FAO calls for boosting research and technology to move beyond temporary solutions to Black Sigatoka disease
FAO warns that without increased commitment to combat Black Sigatoka Disease, which has ravaged banana and plantain production in the Caribbean, vulnerable people could face food insecurity if the disease situation is allowed to further deteriorate.
Black Sigatoka disease is considered one of the most dangerous diseases of banana and plantain. It spread from Asia and reached the Caribbean in 1991. Smallholder banana farmers were unable to shoulder the expense of fighting the disease on their own, and banana farms have been decimated.
“The banana industry in the Caribbean had been struggling for a long time, but the introduction of Black Sigatoka was the straw that broke the camel’s back,” said Vyjayanthi Lopez, Plant Production and Protection Officer for the FAO Sub-Regional Office for the Caribbean, who oversaw a regional programme to assist countries in dealing with the emergency. The countries included were: Dominica, Grenada, St. Lucia, St. Vincent and the Grenadines in the Antilles as well as Guyana, in mainland South America.
“The banana industry’s main safeguards, particularly research and development, have become weak due to funding constraints. And with no strong voice to advocate for these farmers, the banana industry especially on the islands will have difficulty to recover,” she said.
Banana farming and service jobs generated by banana production are vital to vulnerable families’ incomes and thus food security. For example, in St. Vincent and the Grenadines, 70 percent of arable land is set aside for banana production, generating 70 percent of employment on the islands. In 1990, St. Vincent and the Grenadines alone exported nearly 80 000 tonnes of bananas. By 2011, the total exports of all five countries requesting FAO assistance decreased to less than 25 000 tonnes. Grenada now has no banana exports, while in 1990 the country exported 8400 tonnes.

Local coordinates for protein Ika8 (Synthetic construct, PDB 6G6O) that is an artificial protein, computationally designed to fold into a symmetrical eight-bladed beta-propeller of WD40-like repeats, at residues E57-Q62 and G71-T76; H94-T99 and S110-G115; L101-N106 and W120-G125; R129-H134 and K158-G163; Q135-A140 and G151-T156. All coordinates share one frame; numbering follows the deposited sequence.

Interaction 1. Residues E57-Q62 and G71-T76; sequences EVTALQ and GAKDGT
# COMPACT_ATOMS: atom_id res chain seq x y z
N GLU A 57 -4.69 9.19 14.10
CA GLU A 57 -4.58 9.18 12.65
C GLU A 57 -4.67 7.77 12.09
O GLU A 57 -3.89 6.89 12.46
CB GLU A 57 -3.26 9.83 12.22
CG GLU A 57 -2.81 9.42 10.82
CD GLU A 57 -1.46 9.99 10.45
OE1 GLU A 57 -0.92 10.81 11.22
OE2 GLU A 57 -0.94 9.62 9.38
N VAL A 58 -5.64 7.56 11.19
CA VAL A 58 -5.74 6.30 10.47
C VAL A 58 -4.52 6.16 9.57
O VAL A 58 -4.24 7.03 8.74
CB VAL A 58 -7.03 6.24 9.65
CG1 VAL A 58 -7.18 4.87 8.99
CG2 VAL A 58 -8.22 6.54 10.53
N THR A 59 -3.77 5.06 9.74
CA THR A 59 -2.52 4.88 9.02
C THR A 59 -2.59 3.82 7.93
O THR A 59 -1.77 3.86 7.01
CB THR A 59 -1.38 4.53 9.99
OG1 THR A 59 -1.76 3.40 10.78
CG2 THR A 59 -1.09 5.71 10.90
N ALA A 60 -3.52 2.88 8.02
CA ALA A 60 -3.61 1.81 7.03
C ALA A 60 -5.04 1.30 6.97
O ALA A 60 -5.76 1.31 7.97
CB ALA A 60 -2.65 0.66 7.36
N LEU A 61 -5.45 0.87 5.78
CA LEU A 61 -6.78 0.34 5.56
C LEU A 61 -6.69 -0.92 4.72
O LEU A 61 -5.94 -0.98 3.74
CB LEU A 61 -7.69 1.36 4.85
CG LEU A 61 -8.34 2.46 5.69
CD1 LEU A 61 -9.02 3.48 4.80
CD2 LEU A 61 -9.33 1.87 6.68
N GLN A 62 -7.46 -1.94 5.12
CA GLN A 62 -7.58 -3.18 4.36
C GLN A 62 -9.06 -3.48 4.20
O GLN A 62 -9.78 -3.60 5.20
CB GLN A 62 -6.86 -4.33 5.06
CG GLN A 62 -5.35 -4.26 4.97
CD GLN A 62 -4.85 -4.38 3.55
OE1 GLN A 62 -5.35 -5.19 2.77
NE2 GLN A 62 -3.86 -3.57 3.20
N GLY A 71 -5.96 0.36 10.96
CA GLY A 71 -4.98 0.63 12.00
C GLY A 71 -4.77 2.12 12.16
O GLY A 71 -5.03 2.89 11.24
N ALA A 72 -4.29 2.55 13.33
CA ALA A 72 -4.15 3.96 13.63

Guyana had lost 100 percent of its plantain exports prior to actions taken under the FAO project. The Caribbean island countries meanwhile saw similar declines of 90 to 100 percent of their banana and plantain exports, and trade practically ground to a halt.
Currently the most serious banana disease
Black Sigatoka does particularly well in hot and humid climates and often spreads due to informal trade among the islands.
The disease first appears as narrow streaks and black spots, which as they proliferate can eventually blacken entire leaves of bananas and plantains, blocking photosynthesis. Banana bunches are smaller, as are the fruit, and due to premature ripening that can occur even while the fruit is still on the tree, the bananas are no longer suitable for export.
Small farms supplying to big business
Smallholders produce the bulk of these bananas that used to be destined for importers in North America and Europe. Even before Black Sigatoka, however, many smallholder farmers were already struggling to cope after repeated natural disasters, from hurricanes to floods and droughts, as well as a loss of traditional export markets.